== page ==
The brass table covered with mysterious shiny objects reflecting light from the warm fire; the scent of burning piñon sap; caramel oatmeal cookies, thin as lace; colorful tissue crowns found in the foiled Christmas cracker; candles on every surface – these are memories of Christmas Eve in our grandparents Alexander and Susan Girard’s home. An anecdote by Aleishall Girard Maxon.
For Alexander Girard, the holidays were beloved, important rituals. Although he was not raised with a specific religious focus, he was certainly inspired by many of the classic Christmas ceremonies of bringing people together to celebrate life and creation. Growing up in Florence, Italy, he visited hundreds of churches, sat quietly for a moment of reflection, noticed the architecture and lit a candle. During Christmas, of course, these visits were made more extraordinary with the distinct smell of pine boughs and the colorful nativity scenes.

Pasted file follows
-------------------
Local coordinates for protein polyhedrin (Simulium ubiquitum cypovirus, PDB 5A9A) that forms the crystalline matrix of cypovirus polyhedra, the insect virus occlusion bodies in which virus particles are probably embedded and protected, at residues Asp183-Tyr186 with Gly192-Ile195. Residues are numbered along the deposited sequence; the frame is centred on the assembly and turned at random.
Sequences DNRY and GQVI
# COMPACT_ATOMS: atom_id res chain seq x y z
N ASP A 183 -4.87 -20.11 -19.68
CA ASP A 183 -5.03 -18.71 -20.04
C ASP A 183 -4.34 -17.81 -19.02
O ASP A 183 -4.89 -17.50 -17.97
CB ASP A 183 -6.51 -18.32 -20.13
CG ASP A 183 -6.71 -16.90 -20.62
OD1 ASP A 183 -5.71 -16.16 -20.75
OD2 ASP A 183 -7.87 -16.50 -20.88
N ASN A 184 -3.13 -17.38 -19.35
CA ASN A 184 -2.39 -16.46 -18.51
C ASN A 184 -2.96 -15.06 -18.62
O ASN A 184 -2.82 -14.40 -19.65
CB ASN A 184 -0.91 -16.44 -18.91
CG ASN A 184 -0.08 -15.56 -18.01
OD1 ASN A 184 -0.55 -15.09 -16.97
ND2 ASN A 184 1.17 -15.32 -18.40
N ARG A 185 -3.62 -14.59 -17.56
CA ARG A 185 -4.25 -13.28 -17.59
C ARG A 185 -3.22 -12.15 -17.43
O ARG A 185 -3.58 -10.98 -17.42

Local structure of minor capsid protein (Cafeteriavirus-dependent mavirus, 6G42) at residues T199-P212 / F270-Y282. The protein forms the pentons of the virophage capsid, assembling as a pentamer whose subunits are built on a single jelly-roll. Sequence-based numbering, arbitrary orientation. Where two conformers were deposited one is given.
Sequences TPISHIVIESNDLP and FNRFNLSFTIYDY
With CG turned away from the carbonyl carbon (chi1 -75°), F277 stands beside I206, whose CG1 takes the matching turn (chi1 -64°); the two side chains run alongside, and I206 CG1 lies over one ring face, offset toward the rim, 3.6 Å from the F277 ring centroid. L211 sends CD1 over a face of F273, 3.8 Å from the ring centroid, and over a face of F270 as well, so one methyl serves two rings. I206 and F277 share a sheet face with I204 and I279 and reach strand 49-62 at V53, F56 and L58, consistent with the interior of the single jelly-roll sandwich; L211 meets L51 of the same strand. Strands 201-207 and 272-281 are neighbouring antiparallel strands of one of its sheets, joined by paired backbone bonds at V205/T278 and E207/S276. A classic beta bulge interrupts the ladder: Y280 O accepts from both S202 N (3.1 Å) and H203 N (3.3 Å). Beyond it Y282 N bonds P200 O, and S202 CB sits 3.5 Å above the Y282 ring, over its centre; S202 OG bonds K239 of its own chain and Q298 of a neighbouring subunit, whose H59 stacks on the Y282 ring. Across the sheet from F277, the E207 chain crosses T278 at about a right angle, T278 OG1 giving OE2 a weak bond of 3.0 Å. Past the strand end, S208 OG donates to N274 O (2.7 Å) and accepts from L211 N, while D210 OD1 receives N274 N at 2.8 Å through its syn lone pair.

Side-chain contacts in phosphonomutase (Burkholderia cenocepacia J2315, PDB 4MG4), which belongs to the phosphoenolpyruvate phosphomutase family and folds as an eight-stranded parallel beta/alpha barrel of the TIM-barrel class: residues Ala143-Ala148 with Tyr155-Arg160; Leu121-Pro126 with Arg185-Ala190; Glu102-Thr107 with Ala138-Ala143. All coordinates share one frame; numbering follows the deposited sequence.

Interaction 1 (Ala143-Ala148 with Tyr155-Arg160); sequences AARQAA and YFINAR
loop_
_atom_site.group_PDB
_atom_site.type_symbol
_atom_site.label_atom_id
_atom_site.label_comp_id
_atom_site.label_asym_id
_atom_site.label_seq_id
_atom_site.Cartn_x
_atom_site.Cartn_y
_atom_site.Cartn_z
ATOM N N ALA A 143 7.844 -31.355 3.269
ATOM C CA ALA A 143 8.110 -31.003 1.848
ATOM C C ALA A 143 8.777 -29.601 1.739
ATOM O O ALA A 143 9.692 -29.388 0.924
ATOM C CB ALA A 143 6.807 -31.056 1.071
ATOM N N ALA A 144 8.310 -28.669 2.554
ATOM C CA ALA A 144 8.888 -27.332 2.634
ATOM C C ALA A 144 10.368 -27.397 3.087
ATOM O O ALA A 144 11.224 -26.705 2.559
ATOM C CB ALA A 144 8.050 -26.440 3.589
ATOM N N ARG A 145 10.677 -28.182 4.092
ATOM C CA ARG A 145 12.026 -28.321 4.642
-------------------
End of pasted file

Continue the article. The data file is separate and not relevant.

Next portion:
Girard saw the Christmas holiday as a time to celebrate family and friends, but also as a moment to honor ancient myths, stories and symbols that were more about human connection than any one dogma. He came back to the scene of the crèche again and again throughout his career, exploring different mediums, scales and compositions. For Girard it was the universal elements represented in the scene that fascinated him most: light from a star, the giving of gifts, the miracle of birth, a mother, a father, animals and the pulse of creativity itself inherent in this story.